by Sam Lee. Originally published at his blog.
Pentecostalism is one of the fastest growing Christian movements in our world today, especially in the global South. Some Christians in the West admire this growth. Most of them witness the decline of the organized Christianity in their own countries, while Pentecostalism attracts millions of people in the global South. As I have been observing, the Western Christians often romanticize the growing Pentecostalism in the South!
As a full time Pentecostal (Non-Western) pastor and a sociologist I have several reasons to be concerned about the current condition of Pentecostalism in the South:
There is an emerging radicalism among the Pentecostals in the South. This radicalism does more harm than good, especially in the Non-Western world. Radicalism that is proclaimed from the pulpits of the fundamentalist Pentecostals offers no room for dialogue, and communication with those who are different. Such Pentecostals do not easily accept peoples from other Christian denominations, let alone those from other faiths.
Continue reading Hijacked Pentecostalism
It’s time for Pentecostal and charismatic leaders that are critical to Trump’s bizarre presidency to speak up.
We call upon all sorts of leaders – pastors, scholars, CEOs, politicians, NGO representatives and others – that are part of the Pentecostal-charismatic movement to sign our open letter to president Donald Trump. The letter will be sent to the White House on the anniversary of his inauguration, January 20th.
This is not a partisan letter. Regardless of our political affiliation and opinions, we feel that Trump has taken politics to such extremes that Christians on both the right and the left of the political spectrum together should say “No!”.
The areas we at Pentecostals & Charismatics for Peace & Justice have identified as important to speak up about are:
- The demonization of immigrants and minorities;
- the reckless nuclear war rhetoric;
- the loosening of environmental protection;
- the belittling and abuse of women;
- the disrespect of indigenous people;
- the inequalities between rich and poor; and
- the dishonesty and lying.
To read the letter and sign it, go here.
Together, we and the Holy Spirit can change the world.
Pentecostals & Charismatics for Peace & Justice is a multicultural, gender inclusive, and ecumenical organization that promotes peace, justice, and reconciliation work among Pentecostal and Charismatic Christians around the world. If you like what we do, please join our Facebook forum, and sign up for our newsletter!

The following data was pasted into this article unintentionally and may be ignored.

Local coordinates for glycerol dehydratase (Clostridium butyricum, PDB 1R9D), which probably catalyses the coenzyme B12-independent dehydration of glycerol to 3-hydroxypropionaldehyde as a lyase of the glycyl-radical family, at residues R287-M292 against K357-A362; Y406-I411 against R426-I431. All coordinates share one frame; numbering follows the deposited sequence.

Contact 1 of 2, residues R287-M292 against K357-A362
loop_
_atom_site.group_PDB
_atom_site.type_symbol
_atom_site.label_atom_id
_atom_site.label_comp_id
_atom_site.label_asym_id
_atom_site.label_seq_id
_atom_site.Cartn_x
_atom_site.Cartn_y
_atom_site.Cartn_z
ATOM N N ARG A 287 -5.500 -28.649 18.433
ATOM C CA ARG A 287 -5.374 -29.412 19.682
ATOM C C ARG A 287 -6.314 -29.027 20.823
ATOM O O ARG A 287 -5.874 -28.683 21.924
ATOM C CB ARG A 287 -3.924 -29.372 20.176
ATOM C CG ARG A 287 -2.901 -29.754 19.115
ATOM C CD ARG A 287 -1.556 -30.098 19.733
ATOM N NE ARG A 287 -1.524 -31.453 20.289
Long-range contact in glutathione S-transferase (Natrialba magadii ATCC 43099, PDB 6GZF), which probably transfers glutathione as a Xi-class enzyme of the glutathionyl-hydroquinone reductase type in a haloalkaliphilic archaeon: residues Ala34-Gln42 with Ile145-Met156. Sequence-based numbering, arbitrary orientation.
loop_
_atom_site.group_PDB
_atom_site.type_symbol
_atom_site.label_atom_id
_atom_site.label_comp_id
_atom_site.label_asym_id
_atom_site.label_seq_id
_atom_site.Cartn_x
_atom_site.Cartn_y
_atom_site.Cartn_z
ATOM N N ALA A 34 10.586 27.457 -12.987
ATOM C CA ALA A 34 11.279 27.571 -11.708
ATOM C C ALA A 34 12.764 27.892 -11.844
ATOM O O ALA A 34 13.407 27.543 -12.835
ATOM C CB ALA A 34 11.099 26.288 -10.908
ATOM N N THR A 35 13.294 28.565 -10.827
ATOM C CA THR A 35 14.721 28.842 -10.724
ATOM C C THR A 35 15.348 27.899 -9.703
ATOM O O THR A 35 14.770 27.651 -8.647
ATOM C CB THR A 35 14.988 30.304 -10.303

Quite a few media outlets have recently claimed that science has disproven the Bible. They point to a recent study showing that the DNA of modern Lebanese people match 90 % with the DNA of five Canaanites that died 3 700 tears ago. They then go on claiming that the Bible says that all the Canaanites were killed as Joshua and the Israelites conquered their land.
The titles of the articles show that their authors think that according to the Bible, Canaanites were “wiped out”. The Telegraph states “Study disproves the Bible’s suggestion that the ancient Canaanites were wiped out”. The Independent agrees: “Bible says Canaanites were wiped out by Israelites but scientists just found their descendants living in Lebanon”. And the Daily Mail argues “Bronze Age DNA disproves the Bible’s claim that the Canaanites were wiped out: Study says their genes live on in modern-day Lebanese people”
There’s only one problem. The Bible doesn’t say that the Canaanites were wiped out.
Judges, you know the book that comes right after Joshua, clearly states that there were “Canaanites living in the hill country, the Negev and the western foothills” (Jud 1:9) and “Canaanites living in Hebron” (v. 10). Canaanites were around in Israel around the time of Solomon (1 Kings 9:16) and even in the time of Jesus (Matt 15:22). Continue reading No, the Bible Doesn’t Claim that the Israelites Killed All the Canaanites
Recently, missionary Helen Roseveare went home to the Lord. She was an example of a committed Christian who went through a lot of pain while also experiencing many miracles. This paradoxical relationship between suffering and glory may be hard to understand, but for Helen it was simply reality. Continue reading Suffering and Revival in the Congo – the Story of Helen Roseveare